Cosentino brings Twisted Reality show to NZ video


Australian magician Cosentino is bringing his jamboree of street magic, illusions and death-defying escapes to New Zealand.

Most magicians' careers start when they see a particular trick or performer. Paul Cosentino's started when he finally bested his father.

Now going by just his last name, Cosentino is a world-famous magician.

His magic has seen him crowned runner-up on Australia's Got Talent in 2011, a Guinness World Record holder, and multi-award winning magician, including twice winning the Merlin Award, which is essentially the Oscars of the magic world.

He's bringing his new stage show, Twisted Reality, to New Zealand in August, as part of a world tour combining a mixture of escape, illusion and sleight-of-hand magic.

All this from someone who started his magic career in the school library.

Many magicians have a story in which they saw an amazing trick when they were4 years old and it sparked their love of magic.

Street magic provides a more raw experience for Cosentino as well as fans.

Street magic provides a more raw experience for Cosentino as well as fans.

Cosentino wasn't 4. He was 12.

He suffered from learning difficulties but one day – because his mum was the school principal – he found himself in the library, killing time in the puzzles section where the books had plenty of pictures.

It was about then he discovered a book filled with pictures of magical greats, from Houdini to the Great Dante.

"So then my mother sees that I'm playing around with this book. So she very quickly picks up on the fact that, 'My son's finally opened a book, lo and behold,'" Cosentino laughs.

"So we borrowed the book and she would read these great stories to me and at the front of the book they had magic tricks. So we started doing them, and by reading the words and then physically stopping and applying them, I began to read."

Note he doesn't say he started practising magic. His focus is on the learning – he even goes so far as to say magic was a "side effect" of that.

Cosentino is renowned for his death-defying escapes.

Cosentino is renowned for his death-defying escapes.

"It wasn't about seeing a trick or a cool magician, it was about building my confidence and learning," he says.

But magic went from being a side effect to a career option when Cosentino performed his first trick.

"I made a coin disappear for my father, who was a structural engineer. And in my world he was a genius, and he says to me 'how did you do it?' and I don't tell him. And I'm feeling really good about myself because I can do something my father can't," he says.

"So there's a transfer of power now. So I keep practising and I become obsessed and it starts to snowball, but its roots are in the fact that it allowed me to come out of my shell."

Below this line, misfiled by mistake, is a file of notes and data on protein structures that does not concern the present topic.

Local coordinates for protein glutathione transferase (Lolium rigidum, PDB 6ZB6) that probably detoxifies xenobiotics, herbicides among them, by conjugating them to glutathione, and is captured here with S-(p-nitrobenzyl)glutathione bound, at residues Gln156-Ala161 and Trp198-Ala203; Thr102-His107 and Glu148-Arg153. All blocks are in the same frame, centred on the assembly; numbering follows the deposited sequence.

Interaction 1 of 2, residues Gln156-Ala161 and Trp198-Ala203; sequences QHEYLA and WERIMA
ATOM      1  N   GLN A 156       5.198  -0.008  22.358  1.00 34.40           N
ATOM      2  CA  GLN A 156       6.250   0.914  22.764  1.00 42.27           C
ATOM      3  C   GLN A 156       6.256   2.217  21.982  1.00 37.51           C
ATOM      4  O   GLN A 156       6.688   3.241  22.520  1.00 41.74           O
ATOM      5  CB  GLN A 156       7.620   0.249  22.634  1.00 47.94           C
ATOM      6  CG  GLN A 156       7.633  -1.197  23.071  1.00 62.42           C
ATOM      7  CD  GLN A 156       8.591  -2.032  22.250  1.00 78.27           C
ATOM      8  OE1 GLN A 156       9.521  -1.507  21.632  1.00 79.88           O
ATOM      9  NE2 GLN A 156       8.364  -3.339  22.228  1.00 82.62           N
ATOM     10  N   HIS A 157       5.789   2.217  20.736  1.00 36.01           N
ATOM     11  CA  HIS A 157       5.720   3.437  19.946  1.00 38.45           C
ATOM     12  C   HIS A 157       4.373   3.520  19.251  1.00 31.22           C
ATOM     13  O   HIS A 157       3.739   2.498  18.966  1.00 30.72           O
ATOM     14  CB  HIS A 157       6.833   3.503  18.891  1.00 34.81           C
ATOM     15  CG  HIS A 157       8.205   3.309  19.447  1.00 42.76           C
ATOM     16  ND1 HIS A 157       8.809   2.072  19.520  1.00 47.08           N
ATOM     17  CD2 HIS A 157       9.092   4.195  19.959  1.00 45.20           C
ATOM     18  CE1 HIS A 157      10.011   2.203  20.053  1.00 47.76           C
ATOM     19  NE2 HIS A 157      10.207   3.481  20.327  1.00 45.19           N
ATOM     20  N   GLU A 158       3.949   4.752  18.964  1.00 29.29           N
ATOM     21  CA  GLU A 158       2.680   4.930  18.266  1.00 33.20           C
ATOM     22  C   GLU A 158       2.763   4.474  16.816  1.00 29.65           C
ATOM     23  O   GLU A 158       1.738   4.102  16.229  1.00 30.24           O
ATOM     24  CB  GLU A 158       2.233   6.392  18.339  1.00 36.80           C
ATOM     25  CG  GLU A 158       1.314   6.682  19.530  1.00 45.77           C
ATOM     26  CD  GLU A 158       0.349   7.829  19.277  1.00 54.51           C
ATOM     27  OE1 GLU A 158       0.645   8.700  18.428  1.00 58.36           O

He now performs a mixture of sleight-of-hand (street) magic, escape magic and stage illusions.

While he says he likes street magic because it's organic, raw and "in your face", and he likes stage illusions because they allow for theatricality, fantasy and storytelling, the escapes – while often the crowd favourite – appeal because they are more personal.

"You set a goal for yourself, you train for six months – it's kind of like being an athlete, you're walking a very fine line between legitimate danger [and success]," he says.


Australian magician Cosentino leaves our reporter bamboozled by his 'sleight of tongue'.

"And things go wrong. I've ruptured my ear drums, I've been slashed by knives, I've broken ribs – these aren't things that you plan for but it's kind of exciting. I'm pushing my envelope."

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The problem with that is there are limits.

The worst trick-gone-wrong Cosentino's dealt with saw him locked and chained in a perspex bubble and dropped 10 metres into water inside a concrete silo.

"The pressure is so much that, if you were to take an empty Coke can down with you you'd start to see it crush. So here I am with that pressure on my lungs, trying to move through the chains and I can't equalise, I'm moving too quickly and all of a sudden the pressure's building and I'm losing concentration because I'm feeling this excruciating pain in my head," he says.

"All of a sudden I hear this pop and... then it's like someone's just punched me in the ear. I got nauseous and disorientated and somehow, I get out and swim to the top and blood is pouring out of my ear."

He'd ruptured his ear drum.

The problem, he says, isn't so much to do with the actual injury itself, but more to do with the loss of control during the trick.

That didn't stop him from re-training and coming back a year later to give it another shot though.

The obvious question then is: are you insane?

To which he just laughs.

"It was an egotistical thing, I didn't want to be beaten by it."

Magic may have built his confidence, but Cosentino isn't about to let it take it away.

Cosentino will be bringing more death-defying escapes, illusions and street magic to New Zealand for two shows at Auckland's Civic Theatre on August 29, and a third show at Wellington's St James Theatre on September 2. See

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